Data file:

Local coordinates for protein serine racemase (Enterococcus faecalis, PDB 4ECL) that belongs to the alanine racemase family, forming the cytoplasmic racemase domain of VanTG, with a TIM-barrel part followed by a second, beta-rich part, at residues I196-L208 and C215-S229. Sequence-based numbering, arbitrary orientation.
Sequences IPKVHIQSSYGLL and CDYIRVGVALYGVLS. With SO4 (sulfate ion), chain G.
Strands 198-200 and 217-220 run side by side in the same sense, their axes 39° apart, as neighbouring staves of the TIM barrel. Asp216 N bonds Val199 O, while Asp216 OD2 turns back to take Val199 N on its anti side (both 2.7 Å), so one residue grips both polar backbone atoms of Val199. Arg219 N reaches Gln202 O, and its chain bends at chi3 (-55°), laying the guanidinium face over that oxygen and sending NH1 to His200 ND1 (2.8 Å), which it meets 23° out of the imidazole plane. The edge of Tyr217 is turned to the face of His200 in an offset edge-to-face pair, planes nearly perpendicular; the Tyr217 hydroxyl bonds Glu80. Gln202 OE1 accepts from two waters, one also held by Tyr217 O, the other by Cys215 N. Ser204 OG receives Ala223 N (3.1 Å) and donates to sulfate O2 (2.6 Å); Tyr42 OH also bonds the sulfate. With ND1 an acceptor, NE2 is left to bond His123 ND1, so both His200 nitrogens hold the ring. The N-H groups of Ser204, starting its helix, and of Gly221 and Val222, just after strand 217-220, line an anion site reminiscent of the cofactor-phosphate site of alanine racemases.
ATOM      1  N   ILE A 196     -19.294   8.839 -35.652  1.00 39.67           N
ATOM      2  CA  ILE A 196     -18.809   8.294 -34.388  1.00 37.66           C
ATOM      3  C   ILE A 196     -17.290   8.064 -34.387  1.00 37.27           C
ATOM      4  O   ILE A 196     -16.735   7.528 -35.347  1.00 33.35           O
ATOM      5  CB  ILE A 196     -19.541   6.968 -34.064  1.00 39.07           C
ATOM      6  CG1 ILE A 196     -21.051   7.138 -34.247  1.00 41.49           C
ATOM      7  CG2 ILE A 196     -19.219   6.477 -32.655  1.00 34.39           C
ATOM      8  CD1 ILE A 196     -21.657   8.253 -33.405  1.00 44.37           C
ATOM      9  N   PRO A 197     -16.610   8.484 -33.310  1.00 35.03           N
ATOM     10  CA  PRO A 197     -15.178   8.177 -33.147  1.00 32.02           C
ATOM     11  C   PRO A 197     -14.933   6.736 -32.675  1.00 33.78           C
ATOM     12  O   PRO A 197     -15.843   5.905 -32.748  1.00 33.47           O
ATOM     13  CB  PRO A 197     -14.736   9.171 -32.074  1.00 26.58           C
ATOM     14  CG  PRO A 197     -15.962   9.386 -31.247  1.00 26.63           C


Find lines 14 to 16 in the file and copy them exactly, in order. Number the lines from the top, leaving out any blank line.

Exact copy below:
ATOM     11  C   PRO A 197     -14.933   6.736 -32.675  1.00 33.78           C
ATOM     12  O   PRO A 197     -15.843   5.905 -32.748  1.00 33.47           O
ATOM     13  CB  PRO A 197     -14.736   9.171 -32.074  1.00 26.58           C